Safety is the first factor that should be considered. If you research steel target safety on the internet, you will find a wide variety of information on this subject. I suggest you browse the forum posts on this subject but don’t put too much authority in sources if you can’t verify their credentials. Without spending too much time on this subject, we can break down safety into several key points:
- Always where safety glasses when shooting ANY steel targets.
- Only shoot AR550 or AR500 targets purchased from manufacturers that you trust. Review the manufacturer’s web site. Who are their customers? If they are selling military targets and law enforcement targets, they most likely have the manufacturing processes in place to ensure consistent quality and safety standards.
- Make sure you follow the manufacturers recommended shooting distances. Challenge Target’s steel safety directions specify a minimum distance of 7 yards for handgun targets and a minimum distance of 50 yards to 100 yards for rifle targets (depending on the model).
- Use the right ammunition. Never use armor piercing bullets, green tip bullets, steel core bullets, or steel shot when shooting metal targets. Standard FMJ rounds are suitable for all our targets.
- Select targets from trusted manufacturers that are designed and extensively tested to consistently deflect bullet fragments in a safe direction.
Other Factors To Consider When Selecting A Steel Targets
Portability and ease of set-up are also important when choosing your target. Think about where you plan to shoot. Will you leave your targets on the range? Will you be moving the targets to different locations on the range? Will you be transporting them in a passenger vehicle? One of the most common mistakes people make is buying a target that’s too heavy and immobile for their needs. We often see expensive,reactive targets buried in the back of a storage shed or garage because people get tired of moving them to and from (or on and off) the range. Top target manufacturers will list the product weights on their web site. Also consider how easy or difficult it is to break the system down for transportation or winter storage.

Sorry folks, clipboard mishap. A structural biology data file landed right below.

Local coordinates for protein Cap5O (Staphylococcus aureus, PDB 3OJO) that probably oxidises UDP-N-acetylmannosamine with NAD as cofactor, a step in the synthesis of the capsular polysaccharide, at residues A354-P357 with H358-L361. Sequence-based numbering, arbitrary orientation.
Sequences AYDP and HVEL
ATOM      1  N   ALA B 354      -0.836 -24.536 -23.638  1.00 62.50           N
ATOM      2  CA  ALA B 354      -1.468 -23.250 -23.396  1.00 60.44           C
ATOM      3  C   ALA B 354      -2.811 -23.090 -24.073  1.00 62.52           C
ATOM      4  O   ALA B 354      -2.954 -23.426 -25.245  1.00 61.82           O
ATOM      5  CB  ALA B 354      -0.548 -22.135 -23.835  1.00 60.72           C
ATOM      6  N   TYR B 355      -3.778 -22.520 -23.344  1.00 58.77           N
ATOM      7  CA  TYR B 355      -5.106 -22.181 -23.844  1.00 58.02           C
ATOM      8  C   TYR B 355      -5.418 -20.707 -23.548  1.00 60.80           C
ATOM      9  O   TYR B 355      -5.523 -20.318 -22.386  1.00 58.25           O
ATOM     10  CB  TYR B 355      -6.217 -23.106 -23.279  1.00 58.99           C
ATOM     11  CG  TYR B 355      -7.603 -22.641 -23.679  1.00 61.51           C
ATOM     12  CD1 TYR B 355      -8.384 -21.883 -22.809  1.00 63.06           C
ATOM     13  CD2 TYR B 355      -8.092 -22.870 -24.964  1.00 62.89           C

The next consideration when selecting a steel target is the upright support mechanism. Manufacturers typically approach this one of two ways. One solution is to design and build the vertical support pieces using steel for durability. A common material used for this component is ¼” thick angle iron. This construction adds weight to the target system and reduces the flexibility because the height isn’t adjustable. That being said, steel uprights are durable when used on pistol targets and won’t require much maintenance. This design, however, will not work well on a rifle target. Most centerfire rifles (including .223 caliber) will easily penetrate and damage angle iron up to ¾” thick. A second solution is to use an inexpensive, replaceable upright support such as wood. Target stands that accept wood uprights, allow the shooter to customize the height of the armor plate by varying the length post. This design also reduces the product weight, package size and associated shipping cost. Wood posts last much longer than most people expect. In fact, there is a common event in SWAT competitions called the “lumberjack” where 3-5 SWAT members face off with other departments to see which team can cut through a wood post with their duty weapon fastest. The distance is set at about 10 yards and it usually takes close to 100 well placed shots to destroy the wood. Check out this independent video:
If you decide to move forward with a steel target that utilizes a wood post, we suggest a design where the 3-1/2” dimension of the wood faces the shooter. This has yielded the best results in our extensive testing. Also, make sure the wood post is parallel to the surface of the steel plate, otherwise, bullet fragments off the steel will destroy the wood.